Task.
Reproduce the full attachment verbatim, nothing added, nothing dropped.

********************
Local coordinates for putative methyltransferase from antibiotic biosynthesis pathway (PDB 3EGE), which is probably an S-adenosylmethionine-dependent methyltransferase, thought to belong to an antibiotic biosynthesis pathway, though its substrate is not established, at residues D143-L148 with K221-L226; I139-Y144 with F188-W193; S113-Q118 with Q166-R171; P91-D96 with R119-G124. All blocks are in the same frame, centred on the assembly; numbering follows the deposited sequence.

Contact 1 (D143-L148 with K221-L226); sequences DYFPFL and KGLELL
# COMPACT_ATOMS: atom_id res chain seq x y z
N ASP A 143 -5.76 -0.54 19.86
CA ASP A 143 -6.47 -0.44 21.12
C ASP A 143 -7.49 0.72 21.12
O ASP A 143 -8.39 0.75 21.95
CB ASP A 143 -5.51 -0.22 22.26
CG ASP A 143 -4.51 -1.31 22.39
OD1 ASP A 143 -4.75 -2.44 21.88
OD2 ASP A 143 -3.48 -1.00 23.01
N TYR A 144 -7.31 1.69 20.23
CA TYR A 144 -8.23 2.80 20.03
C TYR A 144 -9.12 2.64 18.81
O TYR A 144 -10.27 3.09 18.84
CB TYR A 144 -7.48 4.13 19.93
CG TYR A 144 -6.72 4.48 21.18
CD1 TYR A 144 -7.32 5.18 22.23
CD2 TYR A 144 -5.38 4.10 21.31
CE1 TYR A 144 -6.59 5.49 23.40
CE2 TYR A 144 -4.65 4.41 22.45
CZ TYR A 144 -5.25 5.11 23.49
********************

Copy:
Local coordinates for putative methyltransferase from antibiotic biosynthesis pathway (PDB 3EGE), which is probably an S-adenosylmethionine-dependent methyltransferase, thought to belong to an antibiotic biosynthesis pathway, though its substrate is not established, at residues D143-L148 with K221-L226; I139-Y144 with F188-W193; S113-Q118 with Q166-R171; P91-D96 with R119-G124. All blocks are in the same frame, centred on the assembly; numbering follows the deposited sequence.

Contact 1 (D143-L148 with K221-L226); sequences DYFPFL and KGLELL
# COMPACT_ATOMS: atom_id res chain seq x y z
N ASP A 143 -5.76 -0.54 19.86
CA ASP A 143 -6.47 -0.44 21.12
C ASP A 143 -7.49 0.72 21.12
O ASP A 143 -8.39 0.75 21.95
CB ASP A 143 -5.51 -0.22 22.26
CG ASP A 143 -4.51 -1.31 22.39
OD1 ASP A 143 -4.75 -2.44 21.88
OD2 ASP A 143 -3.48 -1.00 23.01
N TYR A 144 -7.31 1.69 20.23
CA TYR A 144 -8.23 2.80 20.03
C TYR A 144 -9.12 2.64 18.81
O TYR A 144 -10.27 3.09 18.84
CB TYR A 144 -7.48 4.13 19.93
CG TYR A 144 -6.72 4.48 21.18
CD1 TYR A 144 -7.32 5.18 22.23
CD2 TYR A 144 -5.38 4.10 21.31
CE1 TYR A 144 -6.59 5.49 23.40
CE2 TYR A 144 -4.65 4.41 22.45
CZ TYR A 144 -5.25 5.11 23.49